NEW YORK -- Is it possible to get caffeine poisoning?
As he was driving down an Ohio freeway minutes after swallowing five Magnum 357 caffeine pills, Christian Brenner started to vibrate -- and the cars in his rearview mirror did as well. Fortunately, Brenner pulled over and walked around in an effort to try and come down.
Today, he swears off caffeine, even coffee -- the mental aftereffect of what he says was straight-up caffeine poisoning.
The verdict: Yes, you can OD on caffeine. The trick is to know your body, pay attention to what else you've ingested and do your homework on energy drinks
Caffeine acts as a stimulant in humans. It can be found in the seeds, leaves and fruit of plants like coffee or kola nuts.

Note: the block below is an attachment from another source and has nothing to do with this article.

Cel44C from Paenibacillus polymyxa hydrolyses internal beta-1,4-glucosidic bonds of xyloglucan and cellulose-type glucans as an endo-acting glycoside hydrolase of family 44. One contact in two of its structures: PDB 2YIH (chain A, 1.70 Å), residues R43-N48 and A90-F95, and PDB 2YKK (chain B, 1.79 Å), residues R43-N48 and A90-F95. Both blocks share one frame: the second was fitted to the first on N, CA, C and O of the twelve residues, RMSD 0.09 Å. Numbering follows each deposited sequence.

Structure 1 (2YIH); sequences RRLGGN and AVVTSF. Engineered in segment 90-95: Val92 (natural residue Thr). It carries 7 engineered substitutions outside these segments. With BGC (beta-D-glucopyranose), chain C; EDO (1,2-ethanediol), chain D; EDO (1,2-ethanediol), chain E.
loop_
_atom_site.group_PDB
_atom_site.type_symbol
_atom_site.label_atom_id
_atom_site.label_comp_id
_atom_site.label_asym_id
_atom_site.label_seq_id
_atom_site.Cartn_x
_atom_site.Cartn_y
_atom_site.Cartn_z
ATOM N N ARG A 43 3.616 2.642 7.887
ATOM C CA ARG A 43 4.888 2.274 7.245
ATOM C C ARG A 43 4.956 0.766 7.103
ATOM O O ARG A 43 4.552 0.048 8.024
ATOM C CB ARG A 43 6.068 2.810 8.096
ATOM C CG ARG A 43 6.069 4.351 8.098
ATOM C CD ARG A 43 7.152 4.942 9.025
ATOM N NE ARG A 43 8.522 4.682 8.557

"Safe doses of caffeine are usually quoted at around 200 to 300 milligrams, or two to four cups of coffee per day," says Dr. David Seres, associate professor of clinical medicine at Columbia University.
There have been plenty of reports that say caffeine is beneficial. Some studies call it a potential protector from diseases such as Parkinson's, and even some forms of cancer.
But those 357 Magnum Pills that Brenner ate contain 200 milligrams of caffeine each, which means he downed around 1,000 milligrams of caffeine in one big literal gulp.
Take note: Energy drinks like Red Bull usually contain around 80 milligrams of caffeine in an eight-ounce can. Some of the bigger cans (such as a 16-ounce Monster) have up to 240 milligrams. Meanwhile, a 16-ounce cup of coffee (think a venti at Starbucks) packs upwards of 300 milligrams.
Barbara Crouch, executive director at the Utah Poison Control Center, says that unlike coffee drinkers, energy drink consumers (especially young people) like to chug down not just one, but two or three of the peppy beverages to get a good jolt on before a hardcore workout, soccer practice or maybe to enhance a night of dancing.
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